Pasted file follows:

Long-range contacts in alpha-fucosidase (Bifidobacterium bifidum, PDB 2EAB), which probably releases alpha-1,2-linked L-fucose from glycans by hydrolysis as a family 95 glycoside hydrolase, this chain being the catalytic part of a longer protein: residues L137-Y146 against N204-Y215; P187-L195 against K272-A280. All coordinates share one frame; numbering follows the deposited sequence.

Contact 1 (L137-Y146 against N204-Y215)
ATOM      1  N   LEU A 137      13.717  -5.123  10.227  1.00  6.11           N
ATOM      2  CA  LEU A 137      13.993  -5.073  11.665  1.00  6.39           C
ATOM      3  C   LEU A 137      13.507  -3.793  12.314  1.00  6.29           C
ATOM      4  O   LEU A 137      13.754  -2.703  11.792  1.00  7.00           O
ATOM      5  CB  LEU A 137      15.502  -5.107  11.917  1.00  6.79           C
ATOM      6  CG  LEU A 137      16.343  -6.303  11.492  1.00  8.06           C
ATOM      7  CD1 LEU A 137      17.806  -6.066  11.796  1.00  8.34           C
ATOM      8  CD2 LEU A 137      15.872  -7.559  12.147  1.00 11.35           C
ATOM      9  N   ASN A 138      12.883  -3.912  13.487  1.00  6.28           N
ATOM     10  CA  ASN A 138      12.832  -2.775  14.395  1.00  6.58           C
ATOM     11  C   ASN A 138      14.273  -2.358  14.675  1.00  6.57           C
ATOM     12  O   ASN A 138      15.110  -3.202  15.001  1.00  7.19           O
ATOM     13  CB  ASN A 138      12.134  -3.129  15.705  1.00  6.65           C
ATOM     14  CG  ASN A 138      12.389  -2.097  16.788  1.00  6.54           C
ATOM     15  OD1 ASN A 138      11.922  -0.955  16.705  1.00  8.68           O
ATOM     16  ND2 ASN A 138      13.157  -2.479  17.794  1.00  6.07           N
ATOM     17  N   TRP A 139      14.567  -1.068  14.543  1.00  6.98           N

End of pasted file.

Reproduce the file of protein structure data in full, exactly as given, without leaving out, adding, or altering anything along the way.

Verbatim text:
Long-range contacts in alpha-fucosidase (Bifidobacterium bifidum, PDB 2EAB), which probably releases alpha-1,2-linked L-fucose from glycans by hydrolysis as a family 95 glycoside hydrolase, this chain being the catalytic part of a longer protein: residues L137-Y146 against N204-Y215; P187-L195 against K272-A280. All coordinates share one frame; numbering follows the deposited sequence.

Contact 1 (L137-Y146 against N204-Y215)
ATOM      1  N   LEU A 137      13.717  -5.123  10.227  1.00  6.11           N
ATOM      2  CA  LEU A 137      13.993  -5.073  11.665  1.00  6.39           C
ATOM      3  C   LEU A 137      13.507  -3.793  12.314  1.00  6.29           C
ATOM      4  O   LEU A 137      13.754  -2.703  11.792  1.00  7.00           O
ATOM      5  CB  LEU A 137      15.502  -5.107  11.917  1.00  6.79           C
ATOM      6  CG  LEU A 137      16.343  -6.303  11.492  1.00  8.06           C
ATOM      7  CD1 LEU A 137      17.806  -6.066  11.796  1.00  8.34           C
ATOM      8  CD2 LEU A 137      15.872  -7.559  12.147  1.00 11.35           C
ATOM      9  N   ASN A 138      12.883  -3.912  13.487  1.00  6.28           N
ATOM     10  CA  ASN A 138      12.832  -2.775  14.395  1.00  6.58           C
ATOM     11  C   ASN A 138      14.273  -2.358  14.675  1.00  6.57           C
ATOM     12  O   ASN A 138      15.110  -3.202  15.001  1.00  7.19           O
ATOM     13  CB  ASN A 138      12.134  -3.129  15.705  1.00  6.65           C
ATOM     14  CG  ASN A 138      12.389  -2.097  16.788  1.00  6.54           C
ATOM     15  OD1 ASN A 138      11.922  -0.955  16.705  1.00  8.68           O
ATOM     16  ND2 ASN A 138      13.157  -2.479  17.794  1.00  6.07           N
ATOM     17  N   TRP A 139      14.567  -1.068  14.543  1.00  6.98           N